110 F3d 61 United States v. Dennis

110 F.3d 61

UNITED STATES of America, Plaintiff-Appellee,
Raul DENNIS, Defendant-Appellant.

No. 95-5703.

United States Court of Appeals, Fourth Circuit.

Submitted March 18, 1997.
Decided April 3, 1997.

NOTICE: Fourth Circuit Local Rule 36(c) states that citation of unpublished dispositions is disfavored except for establishing res judicata, estoppel, or the law of the case and requires service of copies of cited unpublished dispositions of the Fourth Circuit.

Thomas K. Maher, RUDOLF & MAHER, P.A., Chapel Hill, North Carolina, for Appellant.

Mark T. Calloway, United States Attorney, Deborah A. Ausburn, Assistant United States Attorney, Asheville, North Carolina, for Appellee.

Before MURNAGHAN and ERVIN, Circuit Judges, and BUTZNER, Senior Circuit Judge.



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Raul Dennis appeals his conviction for conspiracy to possess with intent to distribute cocaine, in violation of 21 U.S.C. § 846 (1994). We affirm.


* Roberto Perez was a cocaine distributor in Asheville, North Carolina. Dennis, who lived in Florida, supplied Perez with cocaine. Perez initially travelled to Florida to pick up the cocaine and to pay Dennis; however, Perez eventually employed Ubaldo Ortiz to travel to Asheville with cocaine and return to Florida with money to pay Dennis.


After his arrest in April 1994, Perez began to cooperate with authorities. He called Dennis, with whom he had not dealt since 1992, and expressed an interest in purchasing more cocaine. Dennis and Perez had several conversations, all of which were recorded. Dennis agreed to supply Perez with cocaine. In June, Perez travelled to Dennis's home in Florida. Perez and Dennis discussed arrangements to deliver cocaine to two men whom Perez supposedly had available to buy. After Perez left the house, Drug Enforcement Administration (DEA) agents who had been monitoring the conversation arrested Dennis.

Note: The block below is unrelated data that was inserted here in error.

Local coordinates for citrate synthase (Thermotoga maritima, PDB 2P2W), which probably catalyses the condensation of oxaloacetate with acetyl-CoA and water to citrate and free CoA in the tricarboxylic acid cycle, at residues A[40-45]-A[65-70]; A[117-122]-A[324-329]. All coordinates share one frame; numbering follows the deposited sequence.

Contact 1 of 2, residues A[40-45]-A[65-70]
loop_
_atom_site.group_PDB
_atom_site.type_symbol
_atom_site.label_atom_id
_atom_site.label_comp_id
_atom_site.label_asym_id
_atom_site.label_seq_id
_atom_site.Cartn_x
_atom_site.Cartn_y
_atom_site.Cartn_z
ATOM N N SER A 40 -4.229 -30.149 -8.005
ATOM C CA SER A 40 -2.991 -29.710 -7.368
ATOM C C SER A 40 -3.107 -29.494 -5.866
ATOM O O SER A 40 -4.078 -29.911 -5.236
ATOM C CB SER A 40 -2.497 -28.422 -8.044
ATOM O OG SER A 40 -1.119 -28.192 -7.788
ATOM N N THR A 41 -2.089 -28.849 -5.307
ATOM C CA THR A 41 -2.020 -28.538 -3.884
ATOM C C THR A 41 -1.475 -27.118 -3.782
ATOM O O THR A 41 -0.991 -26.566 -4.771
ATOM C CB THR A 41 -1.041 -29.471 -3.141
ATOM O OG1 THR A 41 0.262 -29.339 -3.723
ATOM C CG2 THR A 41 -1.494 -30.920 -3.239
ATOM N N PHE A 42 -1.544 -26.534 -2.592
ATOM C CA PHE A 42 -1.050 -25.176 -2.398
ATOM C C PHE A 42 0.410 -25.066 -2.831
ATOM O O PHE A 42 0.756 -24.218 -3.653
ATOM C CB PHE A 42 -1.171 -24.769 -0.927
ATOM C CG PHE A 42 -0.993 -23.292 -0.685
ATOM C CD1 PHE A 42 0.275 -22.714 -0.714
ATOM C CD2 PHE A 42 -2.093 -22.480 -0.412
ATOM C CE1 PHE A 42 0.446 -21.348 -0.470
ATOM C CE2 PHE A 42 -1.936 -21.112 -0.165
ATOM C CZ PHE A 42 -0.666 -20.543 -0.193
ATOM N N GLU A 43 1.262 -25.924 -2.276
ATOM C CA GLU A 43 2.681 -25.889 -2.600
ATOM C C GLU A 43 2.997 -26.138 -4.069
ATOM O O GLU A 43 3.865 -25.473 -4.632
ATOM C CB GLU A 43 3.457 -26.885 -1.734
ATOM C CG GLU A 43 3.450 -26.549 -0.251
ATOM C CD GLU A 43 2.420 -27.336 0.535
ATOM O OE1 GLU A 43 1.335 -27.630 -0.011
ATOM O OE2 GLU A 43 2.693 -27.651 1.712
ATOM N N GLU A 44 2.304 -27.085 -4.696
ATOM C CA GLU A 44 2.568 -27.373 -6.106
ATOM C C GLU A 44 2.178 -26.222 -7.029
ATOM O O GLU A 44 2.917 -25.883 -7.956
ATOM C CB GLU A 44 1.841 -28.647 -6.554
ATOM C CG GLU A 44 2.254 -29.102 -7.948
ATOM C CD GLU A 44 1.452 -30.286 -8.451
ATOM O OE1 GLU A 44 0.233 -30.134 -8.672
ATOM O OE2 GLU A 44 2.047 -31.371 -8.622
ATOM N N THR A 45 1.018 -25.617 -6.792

A jury convicted Dennis of conspiracy to possess with intent to distribute cocaine. He received a 132-month sentence. Dennis now appeals, raising four issues.



Dennis first contests the introduction of his taped conversations with Perez and the introduction of items (including forty-four grams of cocaine and drug paraphernalia) seized during a consent search of his house. Dennis objected at trial to the introduction of the tapes. We therefore review their admission into evidence for abuse of discretion. See United States v. Hassan El, 5 F.3d 726, 731 (4th Cir.1993). Because Dennis did not object to the introduction of the fruits of the search, their admission is reviewed for plain error. See United States v. Olano, 507 U.S. 725, 731-32 (1993).


Dennis asserts that introduction of the tapes and items seized during the search violated Fed.R.Evid. 404(b). Under that rule, evidence of "other crimes, wrongs, or acts" is admissible to prove several things, including motive, intent, and knowledge. The evidence is inadmissible "to prove the character of a person in order to show action in conformity therewith." Fed.R.Evid. 404(b). To be admissible under Rule 404(b), evidence must be relevant, necessary, and reliable. United States v. Aramony, 88 F.3d 1369, 1377-78 (4th Cir.1996), petition for cert. filed, --- U.S. ----, 65 USLW 3381 (U.S. Nov. 12, 1996) (No. 96-752). Evidence that is otherwise admissible under Rule 404(b) must nonetheless be excluded under Fed.R.Evid. 403 if its probative value is significantly outweighed by its prejudicial value. Id. at 1378.